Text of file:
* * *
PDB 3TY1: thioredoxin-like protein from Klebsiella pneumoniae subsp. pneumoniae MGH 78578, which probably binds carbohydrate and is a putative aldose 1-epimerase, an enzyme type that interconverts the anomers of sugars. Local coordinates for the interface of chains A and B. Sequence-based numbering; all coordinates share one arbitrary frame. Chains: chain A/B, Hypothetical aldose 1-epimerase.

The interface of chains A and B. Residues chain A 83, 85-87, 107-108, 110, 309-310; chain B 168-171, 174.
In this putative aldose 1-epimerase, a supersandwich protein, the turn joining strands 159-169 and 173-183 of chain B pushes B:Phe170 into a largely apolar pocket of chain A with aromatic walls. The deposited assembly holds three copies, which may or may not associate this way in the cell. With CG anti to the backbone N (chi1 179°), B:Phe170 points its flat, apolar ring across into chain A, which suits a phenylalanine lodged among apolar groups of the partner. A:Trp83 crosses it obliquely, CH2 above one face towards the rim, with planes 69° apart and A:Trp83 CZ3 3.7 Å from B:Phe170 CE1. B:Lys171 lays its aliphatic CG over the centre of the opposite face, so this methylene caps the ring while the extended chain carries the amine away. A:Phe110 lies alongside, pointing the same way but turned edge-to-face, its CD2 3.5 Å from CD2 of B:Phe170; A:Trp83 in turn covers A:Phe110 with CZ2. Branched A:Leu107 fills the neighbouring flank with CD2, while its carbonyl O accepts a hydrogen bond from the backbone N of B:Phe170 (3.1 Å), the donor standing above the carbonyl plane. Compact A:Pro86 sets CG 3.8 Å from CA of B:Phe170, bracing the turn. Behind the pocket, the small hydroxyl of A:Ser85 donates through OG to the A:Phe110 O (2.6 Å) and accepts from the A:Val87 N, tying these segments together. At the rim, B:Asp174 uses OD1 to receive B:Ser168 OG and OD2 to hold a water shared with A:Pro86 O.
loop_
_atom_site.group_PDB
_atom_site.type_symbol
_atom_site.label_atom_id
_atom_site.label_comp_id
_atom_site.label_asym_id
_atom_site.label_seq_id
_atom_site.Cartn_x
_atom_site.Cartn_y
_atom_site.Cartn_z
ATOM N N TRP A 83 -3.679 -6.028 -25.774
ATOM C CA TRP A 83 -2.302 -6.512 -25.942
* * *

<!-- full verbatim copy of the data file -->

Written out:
PDB 3TY1: thioredoxin-like protein from Klebsiella pneumoniae subsp. pneumoniae MGH 78578, which probably binds carbohydrate and is a putative aldose 1-epimerase, an enzyme type that interconverts the anomers of sugars. Local coordinates for the interface of chains A and B. Sequence-based numbering; all coordinates share one arbitrary frame. Chains: chain A/B, Hypothetical aldose 1-epimerase.

The interface of chains A and B. Residues chain A 83, 85-87, 107-108, 110, 309-310; chain B 168-171, 174.
In this putative aldose 1-epimerase, a supersandwich protein, the turn joining strands 159-169 and 173-183 of chain B pushes B:Phe170 into a largely apolar pocket of chain A with aromatic walls. The deposited assembly holds three copies, which may or may not associate this way in the cell. With CG anti to the backbone N (chi1 179°), B:Phe170 points its flat, apolar ring across into chain A, which suits a phenylalanine lodged among apolar groups of the partner. A:Trp83 crosses it obliquely, CH2 above one face towards the rim, with planes 69° apart and A:Trp83 CZ3 3.7 Å from B:Phe170 CE1. B:Lys171 lays its aliphatic CG over the centre of the opposite face, so this methylene caps the ring while the extended chain carries the amine away. A:Phe110 lies alongside, pointing the same way but turned edge-to-face, its CD2 3.5 Å from CD2 of B:Phe170; A:Trp83 in turn covers A:Phe110 with CZ2. Branched A:Leu107 fills the neighbouring flank with CD2, while its carbonyl O accepts a hydrogen bond from the backbone N of B:Phe170 (3.1 Å), the donor standing above the carbonyl plane. Compact A:Pro86 sets CG 3.8 Å from CA of B:Phe170, bracing the turn. Behind the pocket, the small hydroxyl of A:Ser85 donates through OG to the A:Phe110 O (2.6 Å) and accepts from the A:Val87 N, tying these segments together. At the rim, B:Asp174 uses OD1 to receive B:Ser168 OG and OD2 to hold a water shared with A:Pro86 O.
loop_
_atom_site.group_PDB
_atom_site.type_symbol
_atom_site.label_atom_id
_atom_site.label_comp_id
_atom_site.label_asym_id
_atom_site.label_seq_id
_atom_site.Cartn_x
_atom_site.Cartn_y
_atom_site.Cartn_z
ATOM N N TRP A 83 -3.679 -6.028 -25.774
ATOM C CA TRP A 83 -2.302 -6.512 -25.942